Somebody in the dress circle has forgotten to pre-order their interval drink, the student up in the £5 seats feels miles away, and a lady in the stalls grows increasingly irritable as her date grows increasingly late. Even as the curtains rise and our lone performer launches into a Shakespearean soliloquy, things don’t look much brighter. Those in the cheap seats can only see the top of his head, but the supposedly privileged ones fare no better – with melodramatically flung limbs and a faltering meter, he’s a dismal actor, and while the lines from Hamlet may be familiar, nobody knows what’s going on.
Thankfully, zoologist-turned-performance artist Mamoru Iriguchi knows a thing or two about audiences, and these distractions and preoccupations are all ideas he projects onto viewers before we even have chance to question his art. In the first of this trilogy of short pieces, One Man Show, Iriguchi stands in the middle of four projector screens – each bearing his performance as seen from different vantage points, and the thought and speech bubbles that go along with each view. The unpunctual boyfriend arrives, the projected audience settles and, for a while, all five angles of Iriguchi run in real time. This synchronicity doesn’t last long, mind. When, through comic-book thought-bubbles, an English tutor in the dress circle expresses dissatisfaction, their projection of Iriguchi takes time out to revise his technique; the insultingly visible top of Iriguchi’s head becomes a natural target for the bemused student’s ball of crumpled paper on the first screen; and, on the third projection, with the date in the stalls now drunk and sleepy, another Iriguchi has time for a few minutes’ rest and a couple of swigs of wine.
As live Iriguchi and his four pre-recorded counterparts loop together to unravel this faulty performance with a seemingly effortless low-fi charm, the balance and engineering of this production is impeccable. In fact, such sharp coordination continues throughout the three pieces tonight and this, along with Iriguchi’s unassumingly captivating stage presence, is the major joy of the programme. In the second piece, transgender intergalactic love-story Projector/Conjector, Iriguchi dons a computer monitor, and is joined by a projector-sporting Selina Papoutseli to rewrite Tchaikovsky. In the pair’s pixelated world, props can be pulled from the back of screens, and genders can be exchanged as easily as onesies. In a retro pas de deux that is at once simplistic, and tightly cued and choreographed, Iriguchi and Papoutseli navigate the space of the digital as well as the area of the performance space. Side stepping across the stage, Iriguchi neatly counters the direction of the text that rolls across his screen, as if exposing the physical space it occupies.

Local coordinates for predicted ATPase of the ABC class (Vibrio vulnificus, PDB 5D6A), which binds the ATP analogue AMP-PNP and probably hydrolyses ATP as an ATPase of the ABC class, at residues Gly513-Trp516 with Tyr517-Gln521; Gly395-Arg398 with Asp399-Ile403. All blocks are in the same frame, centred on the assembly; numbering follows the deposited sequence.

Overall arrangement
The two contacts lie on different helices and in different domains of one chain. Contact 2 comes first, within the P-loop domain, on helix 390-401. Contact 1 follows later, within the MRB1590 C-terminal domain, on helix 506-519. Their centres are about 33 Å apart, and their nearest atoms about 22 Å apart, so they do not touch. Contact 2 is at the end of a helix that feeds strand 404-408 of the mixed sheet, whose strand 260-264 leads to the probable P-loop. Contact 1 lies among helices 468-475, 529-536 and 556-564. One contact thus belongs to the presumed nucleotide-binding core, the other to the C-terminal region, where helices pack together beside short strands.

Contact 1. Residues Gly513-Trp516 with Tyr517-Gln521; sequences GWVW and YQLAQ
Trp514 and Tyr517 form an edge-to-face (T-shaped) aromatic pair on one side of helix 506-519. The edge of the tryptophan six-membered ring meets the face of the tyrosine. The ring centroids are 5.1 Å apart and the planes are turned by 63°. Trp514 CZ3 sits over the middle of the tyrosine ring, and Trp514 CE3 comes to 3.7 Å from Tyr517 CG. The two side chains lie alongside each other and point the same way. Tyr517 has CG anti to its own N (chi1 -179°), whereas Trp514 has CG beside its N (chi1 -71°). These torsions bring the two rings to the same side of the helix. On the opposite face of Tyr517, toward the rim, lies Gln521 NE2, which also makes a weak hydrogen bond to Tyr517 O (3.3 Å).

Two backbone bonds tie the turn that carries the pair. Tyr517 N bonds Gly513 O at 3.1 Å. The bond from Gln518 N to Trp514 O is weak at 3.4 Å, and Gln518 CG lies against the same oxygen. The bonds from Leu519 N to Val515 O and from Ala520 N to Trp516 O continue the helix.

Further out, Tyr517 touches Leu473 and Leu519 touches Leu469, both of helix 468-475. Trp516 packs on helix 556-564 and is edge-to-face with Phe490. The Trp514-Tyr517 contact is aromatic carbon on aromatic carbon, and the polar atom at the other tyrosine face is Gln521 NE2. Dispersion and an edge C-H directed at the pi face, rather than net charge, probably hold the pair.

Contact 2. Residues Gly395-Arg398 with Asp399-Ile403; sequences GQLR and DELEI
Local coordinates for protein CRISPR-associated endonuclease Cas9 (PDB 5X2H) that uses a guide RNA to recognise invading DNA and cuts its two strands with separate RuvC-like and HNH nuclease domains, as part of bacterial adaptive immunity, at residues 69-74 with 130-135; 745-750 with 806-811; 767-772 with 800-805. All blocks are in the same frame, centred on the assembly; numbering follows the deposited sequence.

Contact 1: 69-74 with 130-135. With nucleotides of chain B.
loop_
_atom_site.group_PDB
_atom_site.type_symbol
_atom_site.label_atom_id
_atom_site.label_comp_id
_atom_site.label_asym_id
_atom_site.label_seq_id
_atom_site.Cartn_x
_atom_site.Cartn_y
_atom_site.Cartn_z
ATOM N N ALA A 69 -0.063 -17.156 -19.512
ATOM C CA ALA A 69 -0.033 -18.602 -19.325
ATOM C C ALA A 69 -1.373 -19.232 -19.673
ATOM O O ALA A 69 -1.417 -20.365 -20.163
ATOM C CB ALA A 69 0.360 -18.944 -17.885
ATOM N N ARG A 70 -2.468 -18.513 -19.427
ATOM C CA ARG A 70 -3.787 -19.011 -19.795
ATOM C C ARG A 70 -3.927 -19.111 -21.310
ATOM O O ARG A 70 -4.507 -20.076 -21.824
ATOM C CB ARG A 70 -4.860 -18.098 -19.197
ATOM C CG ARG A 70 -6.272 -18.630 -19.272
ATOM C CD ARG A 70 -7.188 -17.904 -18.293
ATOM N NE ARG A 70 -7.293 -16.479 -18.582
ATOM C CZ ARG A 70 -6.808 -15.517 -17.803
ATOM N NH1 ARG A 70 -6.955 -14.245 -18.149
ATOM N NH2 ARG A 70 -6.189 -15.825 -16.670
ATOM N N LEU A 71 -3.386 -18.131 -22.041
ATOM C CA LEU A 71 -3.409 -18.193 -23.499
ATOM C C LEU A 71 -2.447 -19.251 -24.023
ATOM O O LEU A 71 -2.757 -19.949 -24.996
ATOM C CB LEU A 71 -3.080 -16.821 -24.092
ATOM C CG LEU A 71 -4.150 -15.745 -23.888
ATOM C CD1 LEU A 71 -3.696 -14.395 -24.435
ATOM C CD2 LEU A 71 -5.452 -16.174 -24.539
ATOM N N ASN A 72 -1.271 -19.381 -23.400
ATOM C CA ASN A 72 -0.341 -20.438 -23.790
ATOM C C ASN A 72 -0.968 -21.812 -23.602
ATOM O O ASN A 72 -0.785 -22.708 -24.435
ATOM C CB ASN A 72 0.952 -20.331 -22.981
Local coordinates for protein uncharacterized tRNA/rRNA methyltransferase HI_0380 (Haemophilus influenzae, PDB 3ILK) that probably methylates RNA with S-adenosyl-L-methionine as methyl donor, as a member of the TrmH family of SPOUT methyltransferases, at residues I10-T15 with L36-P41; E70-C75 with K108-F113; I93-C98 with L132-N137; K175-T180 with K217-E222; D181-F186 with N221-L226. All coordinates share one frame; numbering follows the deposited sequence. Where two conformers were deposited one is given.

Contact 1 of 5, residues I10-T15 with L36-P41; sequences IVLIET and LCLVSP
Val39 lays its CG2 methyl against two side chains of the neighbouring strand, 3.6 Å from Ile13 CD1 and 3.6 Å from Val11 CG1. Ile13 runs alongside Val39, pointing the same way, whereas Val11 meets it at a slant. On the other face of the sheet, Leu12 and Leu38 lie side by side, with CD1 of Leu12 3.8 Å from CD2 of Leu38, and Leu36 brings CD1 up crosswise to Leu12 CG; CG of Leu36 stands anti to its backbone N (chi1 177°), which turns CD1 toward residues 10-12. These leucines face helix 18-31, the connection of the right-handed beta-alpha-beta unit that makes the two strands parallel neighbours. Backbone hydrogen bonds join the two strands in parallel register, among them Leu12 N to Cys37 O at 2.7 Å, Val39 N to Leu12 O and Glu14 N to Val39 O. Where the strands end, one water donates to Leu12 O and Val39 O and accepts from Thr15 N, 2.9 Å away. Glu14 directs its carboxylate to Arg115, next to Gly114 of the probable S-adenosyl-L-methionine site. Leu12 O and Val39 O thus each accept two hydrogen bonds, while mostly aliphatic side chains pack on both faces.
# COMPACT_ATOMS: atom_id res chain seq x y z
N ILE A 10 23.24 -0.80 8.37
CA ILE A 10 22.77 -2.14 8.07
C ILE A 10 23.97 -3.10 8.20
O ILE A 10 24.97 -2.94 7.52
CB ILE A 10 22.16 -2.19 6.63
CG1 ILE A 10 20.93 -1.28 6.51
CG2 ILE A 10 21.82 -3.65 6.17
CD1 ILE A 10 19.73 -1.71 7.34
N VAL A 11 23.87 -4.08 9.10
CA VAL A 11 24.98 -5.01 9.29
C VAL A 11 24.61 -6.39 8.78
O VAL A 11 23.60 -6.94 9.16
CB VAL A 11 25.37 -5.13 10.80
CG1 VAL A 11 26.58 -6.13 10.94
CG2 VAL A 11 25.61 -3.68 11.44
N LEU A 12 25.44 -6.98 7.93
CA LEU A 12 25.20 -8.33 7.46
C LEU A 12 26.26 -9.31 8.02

When man and machine appear on stage as one, projection is not merely a mode of storytelling. With performers disfigured by the media they wear, Projector/Conjector exposes the ideas we put out, and the ideas that we eat up. In this surrealistic retelling of Swan Lake, the backdrop of an enlarged cracked egg creates a place to recalculate the birth and development of concept. Quirks and absurdities are served in abundance, but in teasing at the ludicrousness and paradoxes of popular culture, Iriguchi fashions his own trail of logic and leaves his source text in the firing range.
While certainly a less elaborate composition, the final piece, GRAFT, is not short on humour. Iriguchi returns to the stage as a lone performer but, surrounded by a chamber choir of laptops, he is far from isolated. Here, just like in One Man Show, Iriguchi’s fascination with an individual’s multiple depictions is back in focus. Our performer has lost his shadow but, through the help of one of his many computers, Skype and a genius wave of uncanniness, he has managed to find his identical twin. Though physically apart, the brothers experience parallel situations; both, in a spell of dreamlike absurdity, find themselves looking out on the blue skies and green fields of a Windows stock desktop photo; simultaneously, they are drowned by coffee, to the point that their conversation can no longer continue. With his mirror image hidden by the rising caffeinated tides, Iriguchi seeks new channels for his fixation with his body and its imagery using the computers around him.
Toying with the boundaries in multimedia, using digital imageries both as a means of critiquing tired ideas and as a way of escaping them, Iriguchi is constantly physicalizing the digital. The show unifies media and ideas so that projection becomes reality, and vice versa. With meticulously-timed layering and messy wiring coating the stage, Iriguchi sets himself up for the occasional trip, yet his false starts and the show’s fragility are all reminders that man-made identities are as fickle and as whimsical as the technologies that now help us to distribute them.